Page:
Ronnie Lippin, publicist, dies at 59

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Manager and publicist Ronnie Lippin, president of the marketing and public relations firm the Lippin Group, died Monday at Cedars-Sinai Medical Center in Los Angeles after a long battle with a rare form of breast cancer. She was 59.

Lippin was partnered in her company with her husband, Dick Lippin, who is chairman and chief executive.

During her three-decade career, Lippin worked with some of the most prominent names in the music business. She co-managed Brian Wilson (with Jean Sievers) and was a publicist for Prince, Eric Clapton, Mark Knopfler, Stephen Stills, Peter Frampton, Michael McDonald, Olivia Newton-John, the Captain & Tennille, Cliff Richard and Fourplay, among others. Other clients included the Bee Gees, Elton John, Neil Sedaka, the Who, James Taylor and Andy Gibb.

She also represented Hallmark Cards' music division, the Martin Guitar Co., NAMM (the musical instruments trade association), the Musicians' Assistance Program and the Rock and Roll Hall of Fame's Battle of the Corporate Bands.

Said Wilson: "Ronnie Lippin was one of the most loving, thoughtful, sensitive and caring people I've ever met. Long before she became my publicist and co-manager, we connected in a way that I knew I wanted her to be part of my career forever.

"In my career, I've worked with only a few people who I can say that I both love as a person and as a manager. Ronnie was at the top of the list. She really loved music and artists. Most importantly, she was just such a good person. God only knows why she's been taken all too soon."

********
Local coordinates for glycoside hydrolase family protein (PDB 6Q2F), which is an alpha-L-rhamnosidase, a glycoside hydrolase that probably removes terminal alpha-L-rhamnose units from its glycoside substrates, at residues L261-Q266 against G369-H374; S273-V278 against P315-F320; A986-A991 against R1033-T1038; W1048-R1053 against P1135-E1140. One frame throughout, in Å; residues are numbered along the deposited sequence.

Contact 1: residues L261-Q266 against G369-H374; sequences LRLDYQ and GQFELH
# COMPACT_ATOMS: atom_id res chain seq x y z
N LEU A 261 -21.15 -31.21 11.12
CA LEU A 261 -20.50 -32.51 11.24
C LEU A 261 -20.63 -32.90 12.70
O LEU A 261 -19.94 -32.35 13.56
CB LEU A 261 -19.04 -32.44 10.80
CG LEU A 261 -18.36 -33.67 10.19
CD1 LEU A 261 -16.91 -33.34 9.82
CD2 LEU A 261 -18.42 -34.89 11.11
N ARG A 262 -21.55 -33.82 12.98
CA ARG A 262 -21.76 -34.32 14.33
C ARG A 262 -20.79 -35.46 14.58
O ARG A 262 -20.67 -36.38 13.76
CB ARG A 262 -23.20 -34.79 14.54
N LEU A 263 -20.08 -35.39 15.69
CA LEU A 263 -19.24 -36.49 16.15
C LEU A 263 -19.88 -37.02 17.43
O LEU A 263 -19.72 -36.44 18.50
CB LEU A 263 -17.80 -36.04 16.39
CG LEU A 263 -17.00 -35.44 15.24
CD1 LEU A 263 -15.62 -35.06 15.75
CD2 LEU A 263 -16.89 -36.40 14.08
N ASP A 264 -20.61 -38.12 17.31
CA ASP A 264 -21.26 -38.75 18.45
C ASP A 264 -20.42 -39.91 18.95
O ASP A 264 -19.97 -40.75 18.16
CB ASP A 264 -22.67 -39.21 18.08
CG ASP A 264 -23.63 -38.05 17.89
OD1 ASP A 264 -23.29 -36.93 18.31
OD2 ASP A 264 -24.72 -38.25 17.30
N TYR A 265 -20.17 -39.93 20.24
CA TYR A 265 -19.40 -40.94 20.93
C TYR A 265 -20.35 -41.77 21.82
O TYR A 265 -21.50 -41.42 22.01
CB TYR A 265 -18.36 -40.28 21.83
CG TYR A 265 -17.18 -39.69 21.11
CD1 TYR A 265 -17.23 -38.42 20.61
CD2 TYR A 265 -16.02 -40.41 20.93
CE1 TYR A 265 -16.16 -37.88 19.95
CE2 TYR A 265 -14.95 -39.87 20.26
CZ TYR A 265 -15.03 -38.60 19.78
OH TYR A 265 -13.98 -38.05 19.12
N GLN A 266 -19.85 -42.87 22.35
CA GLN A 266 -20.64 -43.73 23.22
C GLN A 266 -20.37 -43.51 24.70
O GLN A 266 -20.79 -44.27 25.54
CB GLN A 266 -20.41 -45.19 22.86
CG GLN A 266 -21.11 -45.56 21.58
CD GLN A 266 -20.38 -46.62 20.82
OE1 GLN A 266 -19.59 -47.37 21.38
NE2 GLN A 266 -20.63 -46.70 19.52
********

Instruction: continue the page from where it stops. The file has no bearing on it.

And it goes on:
Born Ronnie Friedlander, Lippin grew up in Brooklyn and entered Sarah Lawrence College at age 16. She also studied at the Sorbonne in Paris. After college, she worked at Parents magazine as a film critic and then joined the New York public relations firm of Solters & Roskin, where she worked on film and stage projects.

Following her marriage to Dick Lippin, the couple moved to California. After she headed publicity at MCA Records, Lippin joined Elton John's new label Rocket Records and went on to Robert Stigwood's RSO Records, where she worked on campaigns for the Who, the Bee Gees and others. She also led press efforts for RSO's feature film projects, including "Saturday Night Fever" and "Grease."

In 1989, Lippin joined the Lippin Group, founded by her husband in 1986. She headed the company's music efforts, overseeing artists, tours, album launches and music in film, TV and the Web. She also represented clients in variety programming, music associations and instrument manufacturing.

Among her charitable activities, Lippin served on the board of Free Arts for Abused Children, and she and her husband endowed ethics programs at Penn State University and Brandeis University as well as other children's and educational projects.

She is survived by her husband and daughter Alexandra, a senior account executive at the Lippin Group.

The Lippins plan to establish a foundation in Ronnie Lippin's name for the study of rare forms of cancer.
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